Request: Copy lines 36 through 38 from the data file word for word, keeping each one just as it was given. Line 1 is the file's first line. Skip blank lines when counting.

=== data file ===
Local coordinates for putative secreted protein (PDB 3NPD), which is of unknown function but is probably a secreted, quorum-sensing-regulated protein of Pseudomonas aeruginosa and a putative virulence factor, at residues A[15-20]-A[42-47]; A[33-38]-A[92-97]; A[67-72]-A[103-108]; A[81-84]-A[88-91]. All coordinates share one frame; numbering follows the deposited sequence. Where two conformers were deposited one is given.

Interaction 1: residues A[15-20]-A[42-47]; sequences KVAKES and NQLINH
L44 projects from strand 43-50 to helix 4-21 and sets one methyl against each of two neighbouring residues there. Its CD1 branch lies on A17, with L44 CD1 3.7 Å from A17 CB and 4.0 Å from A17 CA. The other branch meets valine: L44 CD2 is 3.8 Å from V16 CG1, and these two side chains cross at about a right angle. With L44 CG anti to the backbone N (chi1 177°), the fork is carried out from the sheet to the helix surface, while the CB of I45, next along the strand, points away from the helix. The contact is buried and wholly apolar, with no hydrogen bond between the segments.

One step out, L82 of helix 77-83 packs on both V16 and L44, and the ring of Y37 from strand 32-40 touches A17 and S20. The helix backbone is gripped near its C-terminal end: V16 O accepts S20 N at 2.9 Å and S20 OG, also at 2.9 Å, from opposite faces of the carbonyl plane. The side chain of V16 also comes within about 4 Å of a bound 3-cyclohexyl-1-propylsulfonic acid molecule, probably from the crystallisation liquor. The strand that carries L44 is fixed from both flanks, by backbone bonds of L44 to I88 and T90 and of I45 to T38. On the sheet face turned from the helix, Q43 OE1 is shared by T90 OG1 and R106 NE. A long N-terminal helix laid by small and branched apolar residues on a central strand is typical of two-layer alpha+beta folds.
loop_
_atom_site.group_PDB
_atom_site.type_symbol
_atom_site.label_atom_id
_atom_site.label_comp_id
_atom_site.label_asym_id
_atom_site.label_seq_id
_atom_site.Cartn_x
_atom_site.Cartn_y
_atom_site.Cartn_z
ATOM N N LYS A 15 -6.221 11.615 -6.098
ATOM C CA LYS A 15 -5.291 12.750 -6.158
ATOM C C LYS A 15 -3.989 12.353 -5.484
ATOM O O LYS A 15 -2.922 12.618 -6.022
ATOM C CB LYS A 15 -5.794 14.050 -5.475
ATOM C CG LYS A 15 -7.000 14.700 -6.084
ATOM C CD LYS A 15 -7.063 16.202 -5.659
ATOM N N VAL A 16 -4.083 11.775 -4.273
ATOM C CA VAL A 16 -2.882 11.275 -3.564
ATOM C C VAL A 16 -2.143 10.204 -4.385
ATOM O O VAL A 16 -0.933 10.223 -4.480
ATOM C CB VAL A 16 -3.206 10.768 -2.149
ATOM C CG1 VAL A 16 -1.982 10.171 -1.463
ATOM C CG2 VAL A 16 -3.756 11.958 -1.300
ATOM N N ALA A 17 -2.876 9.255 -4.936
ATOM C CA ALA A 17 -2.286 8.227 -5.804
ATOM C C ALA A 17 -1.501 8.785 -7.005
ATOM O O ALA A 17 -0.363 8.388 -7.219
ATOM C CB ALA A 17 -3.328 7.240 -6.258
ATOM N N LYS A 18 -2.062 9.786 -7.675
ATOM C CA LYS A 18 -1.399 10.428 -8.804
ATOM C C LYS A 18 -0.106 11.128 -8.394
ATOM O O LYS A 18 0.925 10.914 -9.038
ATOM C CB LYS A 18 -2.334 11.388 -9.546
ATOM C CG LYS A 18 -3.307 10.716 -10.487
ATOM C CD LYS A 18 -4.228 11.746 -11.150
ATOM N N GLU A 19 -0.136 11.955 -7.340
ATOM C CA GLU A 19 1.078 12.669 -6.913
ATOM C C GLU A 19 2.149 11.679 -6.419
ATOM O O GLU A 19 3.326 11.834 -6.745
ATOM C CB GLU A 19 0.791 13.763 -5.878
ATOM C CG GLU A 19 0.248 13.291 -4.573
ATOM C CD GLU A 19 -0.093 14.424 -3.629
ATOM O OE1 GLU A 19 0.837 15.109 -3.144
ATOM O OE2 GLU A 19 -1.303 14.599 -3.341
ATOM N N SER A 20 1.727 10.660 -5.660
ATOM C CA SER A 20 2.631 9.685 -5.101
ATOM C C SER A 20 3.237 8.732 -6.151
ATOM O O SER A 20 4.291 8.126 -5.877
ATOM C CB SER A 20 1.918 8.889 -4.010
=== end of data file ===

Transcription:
ATOM C C LYS A 18 -0.106 11.128 -8.394
ATOM O O LYS A 18 0.925 10.914 -9.038
ATOM C CB LYS A 18 -2.334 11.388 -9.546